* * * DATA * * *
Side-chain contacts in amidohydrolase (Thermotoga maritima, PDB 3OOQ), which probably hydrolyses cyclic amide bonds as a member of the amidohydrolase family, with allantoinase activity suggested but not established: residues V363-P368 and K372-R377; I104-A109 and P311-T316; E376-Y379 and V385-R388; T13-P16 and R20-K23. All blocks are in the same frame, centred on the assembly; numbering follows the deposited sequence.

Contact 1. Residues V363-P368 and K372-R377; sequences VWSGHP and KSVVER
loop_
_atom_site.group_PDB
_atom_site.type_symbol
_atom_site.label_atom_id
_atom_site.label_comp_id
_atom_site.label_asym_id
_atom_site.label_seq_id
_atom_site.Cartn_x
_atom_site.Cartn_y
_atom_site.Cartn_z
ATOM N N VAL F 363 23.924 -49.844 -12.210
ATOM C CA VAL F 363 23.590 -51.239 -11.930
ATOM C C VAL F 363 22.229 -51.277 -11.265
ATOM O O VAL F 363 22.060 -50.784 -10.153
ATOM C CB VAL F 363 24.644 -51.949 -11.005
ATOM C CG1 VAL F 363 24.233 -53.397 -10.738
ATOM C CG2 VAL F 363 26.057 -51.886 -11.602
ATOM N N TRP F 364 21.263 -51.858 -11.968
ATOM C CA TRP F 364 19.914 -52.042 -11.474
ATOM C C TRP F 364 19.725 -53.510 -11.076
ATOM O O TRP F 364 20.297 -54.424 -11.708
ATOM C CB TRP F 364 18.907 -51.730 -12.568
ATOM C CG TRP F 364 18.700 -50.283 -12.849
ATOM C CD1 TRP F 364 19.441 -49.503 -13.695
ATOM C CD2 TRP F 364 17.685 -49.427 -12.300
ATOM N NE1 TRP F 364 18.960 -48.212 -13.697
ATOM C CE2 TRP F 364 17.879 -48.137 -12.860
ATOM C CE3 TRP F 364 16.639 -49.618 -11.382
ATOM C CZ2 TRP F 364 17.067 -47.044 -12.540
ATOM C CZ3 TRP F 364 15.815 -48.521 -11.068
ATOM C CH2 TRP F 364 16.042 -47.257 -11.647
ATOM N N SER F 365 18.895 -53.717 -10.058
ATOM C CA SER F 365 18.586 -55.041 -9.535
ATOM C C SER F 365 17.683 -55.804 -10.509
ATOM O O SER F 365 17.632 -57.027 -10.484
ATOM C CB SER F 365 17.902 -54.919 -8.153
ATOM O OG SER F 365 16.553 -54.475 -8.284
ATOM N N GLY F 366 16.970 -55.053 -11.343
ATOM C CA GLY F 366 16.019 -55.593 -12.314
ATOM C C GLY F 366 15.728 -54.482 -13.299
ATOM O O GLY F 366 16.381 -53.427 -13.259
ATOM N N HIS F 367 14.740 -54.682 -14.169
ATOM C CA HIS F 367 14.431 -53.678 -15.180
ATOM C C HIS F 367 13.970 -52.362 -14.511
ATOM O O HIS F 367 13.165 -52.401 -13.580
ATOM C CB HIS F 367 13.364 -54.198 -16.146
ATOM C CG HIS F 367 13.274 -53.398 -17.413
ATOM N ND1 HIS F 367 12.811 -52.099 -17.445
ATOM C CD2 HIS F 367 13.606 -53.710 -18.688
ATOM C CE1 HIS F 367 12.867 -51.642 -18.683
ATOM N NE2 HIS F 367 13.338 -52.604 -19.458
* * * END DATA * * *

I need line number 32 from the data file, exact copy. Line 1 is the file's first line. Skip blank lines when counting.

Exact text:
ATOM C CZ3 TRP F 364 15.815 -48.521 -11.068